Feature Chart

Use this information to quickly understand the capabilities of the unit and to compare with other units.

Feature                         Comment


List price was originally $129 and is now $99 with free shipping on the manufacturer's website

Available on Amazon for about $60, sometimes less.


Easy to put on and take off

Yes, particularly if used without the optional ear hook.

Easy to use the control buttons

The unit has one main multi-purpose button, plus two other buttons that are primarily for volume control but which can sometimes do other things too.

In addition to these buttons and their inscrutable functions, the headset also responds to voice commands.  That is the good news - the unavoidable flip side to that being, of course, the need to learn the voice commands to use - a need that is somewhat resolved by having interactive help commands 'Teach Me' and 'What Can I Say' to refresh your memory of what you can do and how to do it.

Comfortable to wear

Yes, its light weight makes it unobtrusive, its short length means there is no great angular force applied to its ear mount, and the soft rubber ear mount makes it easy and soft to fit in your ear.

Can you use with glasses

Yes, especially without the hook (which happily I did not think was really needed).  The hook is thin and not too intrusive, so the Q1 is fine with glasses even with the hook.

Can use with either ear


Securely mounted on ear

It felt secure by itself, but if you wish, you can add an optional provided hook to the unit that loops around the back of your ear, adding to the unit's secure mounting.

How to carry

This is another headset that has been designed with no thought as to how it can be carried when not on one's ear, and with a relatively fragile ear loop assembly.

Compatible with Nectar retractable and necklace style headset holders.


The unit weighs a mere 0.2 ounces - very light weight indeed.  Adding the optional (and to my mind, not really necessary) ear hook increases the weight to a still barely perceptible 0.3 oz.

Ease of Use

Commands intuitive and easy to remember

There is no such thing as intuitive and easy to remember commands unless you have multiple labeled buttons.

But the Q1 takes a positive approach, by accepting voice commands and offering voice prompts to guide you along the way.

This is probably as good a compromise as one could ever hope for.  The voice recognition function seems to work well, and the interactive prompting prevents you from making big mistakes.  The voice help files add further to the user friendliness of the device.

Volume adjustable


The unit will cycle through nine different volume levels by repeated pushes of the Volume up and down buttons on the side of the unit.  It gives a high beep when you've reached maximum, and a low beep at minimum.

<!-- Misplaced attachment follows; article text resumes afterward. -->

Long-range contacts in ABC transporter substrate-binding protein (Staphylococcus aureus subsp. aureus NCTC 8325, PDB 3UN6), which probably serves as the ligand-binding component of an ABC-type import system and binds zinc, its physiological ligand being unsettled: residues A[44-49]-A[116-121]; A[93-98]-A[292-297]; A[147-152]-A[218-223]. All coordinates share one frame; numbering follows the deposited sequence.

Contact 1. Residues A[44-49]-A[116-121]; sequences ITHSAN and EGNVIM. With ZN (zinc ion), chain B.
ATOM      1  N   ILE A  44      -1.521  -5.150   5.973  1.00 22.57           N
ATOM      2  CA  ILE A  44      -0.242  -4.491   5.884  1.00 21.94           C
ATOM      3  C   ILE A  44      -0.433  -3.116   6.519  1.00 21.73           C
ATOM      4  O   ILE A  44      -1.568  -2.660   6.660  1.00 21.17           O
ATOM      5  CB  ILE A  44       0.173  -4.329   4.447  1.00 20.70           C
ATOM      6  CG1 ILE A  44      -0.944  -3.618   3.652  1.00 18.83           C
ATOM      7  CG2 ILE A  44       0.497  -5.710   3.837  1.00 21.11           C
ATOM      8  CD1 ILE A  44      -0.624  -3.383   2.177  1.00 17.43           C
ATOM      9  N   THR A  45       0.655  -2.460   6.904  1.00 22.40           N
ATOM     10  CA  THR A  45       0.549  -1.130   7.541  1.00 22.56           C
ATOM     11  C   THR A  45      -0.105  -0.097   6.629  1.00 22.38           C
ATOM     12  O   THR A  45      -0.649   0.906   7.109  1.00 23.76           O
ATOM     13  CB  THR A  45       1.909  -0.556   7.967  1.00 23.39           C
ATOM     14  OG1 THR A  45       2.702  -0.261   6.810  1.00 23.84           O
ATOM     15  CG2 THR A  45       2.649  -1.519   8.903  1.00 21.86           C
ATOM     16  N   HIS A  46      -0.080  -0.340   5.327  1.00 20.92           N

How fast does it turn on

It takes about three seconds to turn on and about another three seconds to synch with the phone.


The unit comes complete with a Quick Start Guide in English that tells most users most of what they're likely to need to know.

You can also download an excellent 37 page detailed manual from BlueAnt's support website.


There are some FAQs on BlueAnt's website, plus a voice command reference guide and a comprehensive manual.

Emailed support requests promises a two business day response time.  There is also a phone number - 866 891-3032 - that offers support 6am - 6pm Pacific time, Mon - Fri.

Pairing password printed on device


But like almost every other headset, it is 0000 so in an emergency you have a good chance of guessing what it is!


Battery life

The unit claims 'up to' 4 hours of talk (what does 'up to' mean?) or 100 hrs of standby on one part of BlueAnt's website, and 5/120 hrs on another page.  The talk time is only moderately okay compared to other 'state of the art' units, the standby time is a bit less than other units.

However, I never (or very seldom) leave my unit switched on between calls, so the standby time isn't as important to me as the talk time.

Low battery indicator/signal

The unit will flash red when switched on if the battery is getting low.

You can also speak the command 'Check battery' and the headset will tell you the state of both its battery and the phone's battery (eg 'high', 'medium', etc).

Battery type

Lithium polymer.

Replaceable battery?


As with other headsets, the chances are by the time the battery has died, you'll probably have bought a new headset.

Battery charging method/time

Yet another headset with a nonstandard socket.  Lose the connecting cable between the headset and the power supply and you're in trouble, at least until you buy a replacement connecting cable from BlueAnt ($8 plus shipping).

The only mitigating point here is that at least the other end of the charge cable ends in a standard USB connector, so you have the option of charging from a USB hub or computer.

A red light on the headset slowly flashes on and off while charging, and switches to a steady blue when fully charged.

It takes about 2.5 hours for a full charge.

Multi-voltage charger


Charger weight/size

A small brick charger with 550 mA output.

2.1 oz total for the charger and the very short (6") removable cable.

Other charging methods

None provided, but because the cable that has the charger-to-phone connection at one end terminates in a regular USB plug at the other end, you can connect the unit up to any regular 5V USB port or power supply.